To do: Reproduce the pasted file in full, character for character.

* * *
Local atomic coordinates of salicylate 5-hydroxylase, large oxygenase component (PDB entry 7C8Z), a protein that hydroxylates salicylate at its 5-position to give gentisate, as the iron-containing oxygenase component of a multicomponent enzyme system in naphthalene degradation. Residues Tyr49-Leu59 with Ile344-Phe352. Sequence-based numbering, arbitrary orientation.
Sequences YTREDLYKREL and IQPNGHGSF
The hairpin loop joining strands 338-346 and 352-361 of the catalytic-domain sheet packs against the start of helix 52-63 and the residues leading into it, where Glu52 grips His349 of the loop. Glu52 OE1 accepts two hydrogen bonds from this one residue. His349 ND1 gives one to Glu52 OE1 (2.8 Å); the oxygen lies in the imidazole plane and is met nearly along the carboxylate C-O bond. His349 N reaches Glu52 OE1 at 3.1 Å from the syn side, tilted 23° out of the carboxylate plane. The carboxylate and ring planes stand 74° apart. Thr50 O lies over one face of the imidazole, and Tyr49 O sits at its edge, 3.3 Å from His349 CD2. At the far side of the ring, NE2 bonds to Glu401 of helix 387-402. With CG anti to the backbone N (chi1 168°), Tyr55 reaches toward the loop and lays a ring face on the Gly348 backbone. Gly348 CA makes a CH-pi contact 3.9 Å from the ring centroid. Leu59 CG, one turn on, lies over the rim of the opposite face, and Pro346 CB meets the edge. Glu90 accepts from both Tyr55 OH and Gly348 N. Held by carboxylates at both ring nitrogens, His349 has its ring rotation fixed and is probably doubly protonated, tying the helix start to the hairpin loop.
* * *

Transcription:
Local atomic coordinates of salicylate 5-hydroxylase, large oxygenase component (PDB entry 7C8Z), a protein that hydroxylates salicylate at its 5-position to give gentisate, as the iron-containing oxygenase component of a multicomponent enzyme system in naphthalene degradation. Residues Tyr49-Leu59 with Ile344-Phe352. Sequence-based numbering, arbitrary orientation.
Sequences YTREDLYKREL and IQPNGHGSF
The hairpin loop joining strands 338-346 and 352-361 of the catalytic-domain sheet packs against the start of helix 52-63 and the residues leading into it, where Glu52 grips His349 of the loop. Glu52 OE1 accepts two hydrogen bonds from this one residue. His349 ND1 gives one to Glu52 OE1 (2.8 Å); the oxygen lies in the imidazole plane and is met nearly along the carboxylate C-O bond. His349 N reaches Glu52 OE1 at 3.1 Å from the syn side, tilted 23° out of the carboxylate plane. The carboxylate and ring planes stand 74° apart. Thr50 O lies over one face of the imidazole, and Tyr49 O sits at its edge, 3.3 Å from His349 CD2. At the far side of the ring, NE2 bonds to Glu401 of helix 387-402. With CG anti to the backbone N (chi1 168°), Tyr55 reaches toward the loop and lays a ring face on the Gly348 backbone. Gly348 CA makes a CH-pi contact 3.9 Å from the ring centroid. Leu59 CG, one turn on, lies over the rim of the opposite face, and Pro346 CB meets the edge. Glu90 accepts from both Tyr55 OH and Gly348 N. Held by carboxylates at both ring nitrogens, His349 has its ring rotation fixed and is probably doubly protonated, tying the helix start to the hairpin loop.